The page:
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National Parks and Wildlife Service and Intel launch bog restoration project

The National Parks and Wildlife Service (NPWS) and Intel Corporation launched a blanket bog restoration project in the Wicklow Mountains National Park (WMNP). The restoration project, taking place over the coming months, will see 60 hectares of drained bog re-wetted to increase water storage levels in part of the River Liffey headwaters by an expected 50-90 million litres. These headwaters supply the Poulaphouca (Blessington) reservoir, a drinking water source for the Greater Dublin Area. The bog restoration will also protect biodiversity, improve carbon storage, and is likely to improve water quality.

This is the first project funded in Europe as part of Intel’s 2030 RISE goal (responsible, inclusive, sustainable, and enabled) to achieve net positive water. By funding collaborative projects to support local watersheds, Intel is committed to restoring water in quantities greater than the water it consumes, closing the gap in its water balance. This public-private project collaboration is one of the first of its kind in Ireland for water restoration and the protection of biodiversity.

There is an estimated 4,000 hectares of degraded blanket bog in the National Park. Degraded blanket bog is caused by a range of land use activities including drainage. It is much more susceptible to damage from extreme weather events such as intense rainfall and extended periods of drought, which are projected to occur more frequently with climate change.

The first phase of this project will involve:

  • Baseline studies, including scoping surveys of potential sites for management in the WMNP and ecohydrological characterisation of selected pilot sites and restoration planning design.
  • Restoration works, principally re-wetting the bog through drain blocking to raise the lowered water levels. This will provide conditions to enable recovery of the main peat-forming species, especially the Sphagnum mosses.
  • Pre- and post-restoration monitoring to quantify the project’s impact on vegetation, carbon storage, water levels and any improved water storage capacity in study sites.

Welcoming the agreement, the Minister for Heritage and Electoral Reform Malcolm Noonan TD said: “Restoring our degraded bogs is central to revitalising nature and improving resilience to climate change. These beautiful habitats are vitally important for a range of species and also provide important carbon stores and sinks. National Biodiversity Week is an appropriate time to welcome Intel’s support for the NPWS objective of protecting biodiversity in the Wicklow Mountains National Park.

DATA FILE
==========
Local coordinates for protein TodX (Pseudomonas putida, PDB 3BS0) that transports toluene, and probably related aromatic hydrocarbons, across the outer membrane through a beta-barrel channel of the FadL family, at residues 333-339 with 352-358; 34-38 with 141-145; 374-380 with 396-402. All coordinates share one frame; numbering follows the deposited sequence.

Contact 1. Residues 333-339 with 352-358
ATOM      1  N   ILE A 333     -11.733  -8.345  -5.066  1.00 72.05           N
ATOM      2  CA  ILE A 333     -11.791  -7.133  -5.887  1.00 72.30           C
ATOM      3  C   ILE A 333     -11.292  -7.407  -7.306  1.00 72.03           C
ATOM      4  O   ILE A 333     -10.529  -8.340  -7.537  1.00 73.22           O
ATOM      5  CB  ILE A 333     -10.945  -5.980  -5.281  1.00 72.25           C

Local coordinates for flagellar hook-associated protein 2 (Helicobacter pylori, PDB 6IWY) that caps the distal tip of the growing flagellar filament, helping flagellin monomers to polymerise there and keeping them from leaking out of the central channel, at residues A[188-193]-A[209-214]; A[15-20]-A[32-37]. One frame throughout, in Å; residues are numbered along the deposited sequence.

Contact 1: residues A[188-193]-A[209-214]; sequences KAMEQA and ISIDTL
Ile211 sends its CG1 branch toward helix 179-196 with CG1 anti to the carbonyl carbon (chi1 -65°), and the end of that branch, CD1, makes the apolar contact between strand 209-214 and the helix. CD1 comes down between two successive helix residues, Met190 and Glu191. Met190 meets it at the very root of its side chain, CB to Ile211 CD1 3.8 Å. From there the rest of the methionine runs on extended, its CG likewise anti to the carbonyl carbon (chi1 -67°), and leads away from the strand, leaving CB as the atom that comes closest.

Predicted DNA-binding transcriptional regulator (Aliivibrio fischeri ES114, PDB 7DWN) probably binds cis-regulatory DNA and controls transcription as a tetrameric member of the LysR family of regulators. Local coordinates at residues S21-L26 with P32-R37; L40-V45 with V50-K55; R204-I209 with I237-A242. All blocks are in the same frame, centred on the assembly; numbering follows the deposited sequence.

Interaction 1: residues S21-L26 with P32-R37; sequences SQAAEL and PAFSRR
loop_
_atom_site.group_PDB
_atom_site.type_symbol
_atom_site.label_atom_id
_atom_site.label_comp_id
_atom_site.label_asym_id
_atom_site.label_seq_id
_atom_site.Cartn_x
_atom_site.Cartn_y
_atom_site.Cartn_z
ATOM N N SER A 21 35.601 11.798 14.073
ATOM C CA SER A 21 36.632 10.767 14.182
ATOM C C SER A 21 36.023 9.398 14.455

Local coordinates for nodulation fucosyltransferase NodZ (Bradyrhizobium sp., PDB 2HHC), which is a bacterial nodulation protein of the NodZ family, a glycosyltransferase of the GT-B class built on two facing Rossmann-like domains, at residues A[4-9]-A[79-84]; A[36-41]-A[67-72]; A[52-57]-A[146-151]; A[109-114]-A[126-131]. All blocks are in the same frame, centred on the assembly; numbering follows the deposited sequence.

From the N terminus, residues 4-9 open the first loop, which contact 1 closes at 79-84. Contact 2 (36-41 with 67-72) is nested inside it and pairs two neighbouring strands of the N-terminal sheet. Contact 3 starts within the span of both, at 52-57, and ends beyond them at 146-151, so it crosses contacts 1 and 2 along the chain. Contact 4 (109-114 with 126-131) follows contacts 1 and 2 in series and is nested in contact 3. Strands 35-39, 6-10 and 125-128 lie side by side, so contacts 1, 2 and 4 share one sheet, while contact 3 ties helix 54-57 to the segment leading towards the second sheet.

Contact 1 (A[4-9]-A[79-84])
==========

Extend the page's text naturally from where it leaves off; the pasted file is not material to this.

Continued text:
“The biodiversity emergency demands an emergency response. We need all sectors of society to take science-led action for biodiversity, and this includes the private sector. I hope that this innovative pilot project will encourage a broader movement of financing and strategic engagement to support the achievement of Ireland’s biodiversity objectives.

“Companies like Intel rely on natural resources like water and the ecosystems that provide those resources in order to manufacture their products. It’s vital that private sector organisations address the protection of the natural assets that they depend on in the same way as other types of risk. I welcome the leadership that Intel is showing and I look forward to seeing this pilot project progress.” 

Eamonn Sinnott, the General Manager of Intel Ireland added: “We are very proud to be announcing this restoration project in partnership with the National Parks and Wildlife Service. The project not only provides an important opportunity to increase water storage levels but also restores valuable ecosystems that are an integral part of our biodiverse landscapes.

“Water is essential to our manufacturing process. Over the last decades, our sustainable water management efforts here in Ireland have enabled us to conserve over 9 billion litres of water and return approximately 87% of our water back to our communities. Now, we are broadening our focus to achieve net positive water by 2030 through onsite conservation and restoring more than 100% of our water consumption and I am delighted to see part of that effort happening here in Ireland, in the Wicklow Mountains National Park.

“Industry has an important role to play in driving environmental sustainability and I hope that this project collaboration will lead the way for many others like it”.

The project, to be overseen by the NPWS, is due to commence in the summer of 2021. Indicative results and data from the project should be available in 2022.

To date, Intel has funded 32 other water restoration projects globally that benefit water basins that support Arizona, California, New Mexico, Oregon, and Texas in the United States, as well as in India and Costa Rica. This project in Ireland brings the number of projects to 33.

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